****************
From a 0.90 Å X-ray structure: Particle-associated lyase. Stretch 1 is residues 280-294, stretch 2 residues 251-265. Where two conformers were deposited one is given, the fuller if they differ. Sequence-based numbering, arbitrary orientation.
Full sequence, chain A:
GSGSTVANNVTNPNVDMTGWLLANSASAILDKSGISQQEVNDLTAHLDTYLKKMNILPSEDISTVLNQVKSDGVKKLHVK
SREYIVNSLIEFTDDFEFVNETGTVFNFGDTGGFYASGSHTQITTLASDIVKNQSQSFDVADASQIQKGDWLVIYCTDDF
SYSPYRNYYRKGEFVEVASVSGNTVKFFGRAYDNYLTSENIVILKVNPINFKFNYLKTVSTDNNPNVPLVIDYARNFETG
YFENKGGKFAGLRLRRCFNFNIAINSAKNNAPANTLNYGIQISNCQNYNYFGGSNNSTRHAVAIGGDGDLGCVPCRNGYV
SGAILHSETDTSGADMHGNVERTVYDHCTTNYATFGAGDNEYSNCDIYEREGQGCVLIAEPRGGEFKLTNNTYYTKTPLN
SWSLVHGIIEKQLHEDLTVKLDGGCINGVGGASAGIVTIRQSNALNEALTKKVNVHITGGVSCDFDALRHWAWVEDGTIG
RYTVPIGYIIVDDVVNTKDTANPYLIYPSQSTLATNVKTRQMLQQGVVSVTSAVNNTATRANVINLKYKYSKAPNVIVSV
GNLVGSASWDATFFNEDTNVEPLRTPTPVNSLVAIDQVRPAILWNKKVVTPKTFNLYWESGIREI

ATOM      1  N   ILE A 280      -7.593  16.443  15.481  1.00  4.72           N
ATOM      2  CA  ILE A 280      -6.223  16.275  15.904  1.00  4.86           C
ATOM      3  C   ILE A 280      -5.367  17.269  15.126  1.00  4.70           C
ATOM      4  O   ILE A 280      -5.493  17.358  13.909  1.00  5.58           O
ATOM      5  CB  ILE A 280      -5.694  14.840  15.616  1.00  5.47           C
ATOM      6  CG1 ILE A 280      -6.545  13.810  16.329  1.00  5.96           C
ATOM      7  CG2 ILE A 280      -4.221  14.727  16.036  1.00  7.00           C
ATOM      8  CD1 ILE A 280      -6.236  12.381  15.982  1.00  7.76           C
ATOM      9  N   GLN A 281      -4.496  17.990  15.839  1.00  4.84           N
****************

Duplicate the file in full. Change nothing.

From a 0.90 Å X-ray structure: Particle-associated lyase. Stretch 1 is residues 280-294, stretch 2 residues 251-265. Where two conformers were deposited one is given, the fuller if they differ. Sequence-based numbering, arbitrary orientation.
Full sequence, chain A:
GSGSTVANNVTNPNVDMTGWLLANSASAILDKSGISQQEVNDLTAHLDTYLKKMNILPSEDISTVLNQVKSDGVKKLHVK
SREYIVNSLIEFTDDFEFVNETGTVFNFGDTGGFYASGSHTQITTLASDIVKNQSQSFDVADASQIQKGDWLVIYCTDDF
SYSPYRNYYRKGEFVEVASVSGNTVKFFGRAYDNYLTSENIVILKVNPINFKFNYLKTVSTDNNPNVPLVIDYARNFETG
YFENKGGKFAGLRLRRCFNFNIAINSAKNNAPANTLNYGIQISNCQNYNYFGGSNNSTRHAVAIGGDGDLGCVPCRNGYV
SGAILHSETDTSGADMHGNVERTVYDHCTTNYATFGAGDNEYSNCDIYEREGQGCVLIAEPRGGEFKLTNNTYYTKTPLN
SWSLVHGIIEKQLHEDLTVKLDGGCINGVGGASAGIVTIRQSNALNEALTKKVNVHITGGVSCDFDALRHWAWVEDGTIG
RYTVPIGYIIVDDVVNTKDTANPYLIYPSQSTLATNVKTRQMLQQGVVSVTSAVNNTATRANVINLKYKYSKAPNVIVSV
GNLVGSASWDATFFNEDTNVEPLRTPTPVNSLVAIDQVRPAILWNKKVVTPKTFNLYWESGIREI

ATOM      1  N   ILE A 280      -7.593  16.443  15.481  1.00  4.72           N
ATOM      2  CA  ILE A 280      -6.223  16.275  15.904  1.00  4.86           C
ATOM      3  C   ILE A 280      -5.367  17.269  15.126  1.00  4.70           C
ATOM      4  O   ILE A 280      -5.493  17.358  13.909  1.00  5.58           O
ATOM      5  CB  ILE A 280      -5.694  14.840  15.616  1.00  5.47           C
ATOM      6  CG1 ILE A 280      -6.545  13.810  16.329  1.00  5.96           C
ATOM      7  CG2 ILE A 280      -4.221  14.727  16.036  1.00  7.00           C
ATOM      8  CD1 ILE A 280      -6.236  12.381  15.982  1.00  7.76           C
ATOM      9  N   GLN A 281      -4.496  17.990  15.839  1.00  4.84           N